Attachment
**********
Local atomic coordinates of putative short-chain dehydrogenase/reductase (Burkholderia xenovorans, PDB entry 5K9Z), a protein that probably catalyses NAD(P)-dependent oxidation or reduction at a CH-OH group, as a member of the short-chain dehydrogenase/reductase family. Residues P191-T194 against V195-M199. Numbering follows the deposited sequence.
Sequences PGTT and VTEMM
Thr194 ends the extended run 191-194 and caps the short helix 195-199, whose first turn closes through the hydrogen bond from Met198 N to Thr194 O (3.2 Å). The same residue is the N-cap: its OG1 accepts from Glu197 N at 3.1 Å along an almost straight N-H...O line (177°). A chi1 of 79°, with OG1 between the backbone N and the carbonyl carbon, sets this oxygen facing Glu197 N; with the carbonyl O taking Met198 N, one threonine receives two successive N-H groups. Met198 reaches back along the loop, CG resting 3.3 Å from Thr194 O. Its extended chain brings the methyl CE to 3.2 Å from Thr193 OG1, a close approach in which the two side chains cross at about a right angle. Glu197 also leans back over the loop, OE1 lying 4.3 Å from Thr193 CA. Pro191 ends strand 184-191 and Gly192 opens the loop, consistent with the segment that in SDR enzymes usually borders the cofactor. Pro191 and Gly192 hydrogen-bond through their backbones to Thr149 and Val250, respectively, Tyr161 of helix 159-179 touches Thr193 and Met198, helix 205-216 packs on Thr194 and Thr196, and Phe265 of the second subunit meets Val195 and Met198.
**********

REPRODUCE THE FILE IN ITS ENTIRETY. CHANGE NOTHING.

Local atomic coordinates of putative short-chain dehydrogenase/reductase (Burkholderia xenovorans, PDB entry 5K9Z), a protein that probably catalyses NAD(P)-dependent oxidation or reduction at a CH-OH group, as a member of the short-chain dehydrogenase/reductase family. Residues P191-T194 against V195-M199. Numbering follows the deposited sequence.
Sequences PGTT and VTEMM
Thr194 ends the extended run 191-194 and caps the short helix 195-199, whose first turn closes through the hydrogen bond from Met198 N to Thr194 O (3.2 Å). The same residue is the N-cap: its OG1 accepts from Glu197 N at 3.1 Å along an almost straight N-H...O line (177°). A chi1 of 79°, with OG1 between the backbone N and the carbonyl carbon, sets this oxygen facing Glu197 N; with the carbonyl O taking Met198 N, one threonine receives two successive N-H groups. Met198 reaches back along the loop, CG resting 3.3 Å from Thr194 O. Its extended chain brings the methyl CE to 3.2 Å from Thr193 OG1, a close approach in which the two side chains cross at about a right angle. Glu197 also leans back over the loop, OE1 lying 4.3 Å from Thr193 CA. Pro191 ends strand 184-191 and Gly192 opens the loop, consistent with the segment that in SDR enzymes usually borders the cofactor. Pro191 and Gly192 hydrogen-bond through their backbones to Thr149 and Val250, respectively, Tyr161 of helix 159-179 touches Thr193 and Met198, helix 205-216 packs on Thr194 and Thr196, and Phe265 of the second subunit meets Val195 and Met198.